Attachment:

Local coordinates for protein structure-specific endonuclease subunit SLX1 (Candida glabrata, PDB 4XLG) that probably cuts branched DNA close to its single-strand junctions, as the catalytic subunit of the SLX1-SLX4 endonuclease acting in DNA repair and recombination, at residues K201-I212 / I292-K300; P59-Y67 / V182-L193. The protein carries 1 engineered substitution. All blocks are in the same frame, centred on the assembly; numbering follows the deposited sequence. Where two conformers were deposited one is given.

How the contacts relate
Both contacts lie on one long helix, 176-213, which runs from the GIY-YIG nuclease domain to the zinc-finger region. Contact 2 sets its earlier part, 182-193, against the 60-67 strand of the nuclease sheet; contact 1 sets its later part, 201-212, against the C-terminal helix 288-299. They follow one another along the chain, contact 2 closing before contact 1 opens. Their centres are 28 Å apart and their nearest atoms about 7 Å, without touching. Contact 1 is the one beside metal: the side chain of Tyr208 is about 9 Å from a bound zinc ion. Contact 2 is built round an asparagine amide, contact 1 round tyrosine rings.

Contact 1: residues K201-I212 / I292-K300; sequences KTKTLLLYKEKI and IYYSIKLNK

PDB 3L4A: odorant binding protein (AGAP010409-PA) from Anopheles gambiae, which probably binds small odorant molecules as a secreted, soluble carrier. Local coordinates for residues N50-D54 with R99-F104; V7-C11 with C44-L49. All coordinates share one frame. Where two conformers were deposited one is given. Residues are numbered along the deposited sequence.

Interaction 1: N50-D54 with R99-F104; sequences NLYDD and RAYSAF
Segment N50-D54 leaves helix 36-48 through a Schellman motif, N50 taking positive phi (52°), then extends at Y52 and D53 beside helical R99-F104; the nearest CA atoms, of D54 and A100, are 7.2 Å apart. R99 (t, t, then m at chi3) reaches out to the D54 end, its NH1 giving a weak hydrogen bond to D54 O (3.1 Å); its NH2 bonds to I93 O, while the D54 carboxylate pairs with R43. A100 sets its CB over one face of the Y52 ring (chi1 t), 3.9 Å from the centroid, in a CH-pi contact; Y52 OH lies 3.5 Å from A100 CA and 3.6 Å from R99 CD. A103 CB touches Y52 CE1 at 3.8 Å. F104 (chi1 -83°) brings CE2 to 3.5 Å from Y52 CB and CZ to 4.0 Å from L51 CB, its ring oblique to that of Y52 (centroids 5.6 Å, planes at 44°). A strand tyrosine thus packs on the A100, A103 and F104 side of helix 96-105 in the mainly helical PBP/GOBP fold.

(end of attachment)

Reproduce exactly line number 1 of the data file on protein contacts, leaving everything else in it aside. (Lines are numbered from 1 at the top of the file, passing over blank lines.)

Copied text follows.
Local coordinates for protein structure-specific endonuclease subunit SLX1 (Candida glabrata, PDB 4XLG) that probably cuts branched DNA close to its single-strand junctions, as the catalytic subunit of the SLX1-SLX4 endonuclease acting in DNA repair and recombination, at residues K201-I212 / I292-K300; P59-Y67 / V182-L193. The protein carries 1 engineered substitution. All blocks are in the same frame, centred on the assembly; numbering follows the deposited sequence. Where two conformers were deposited one is given.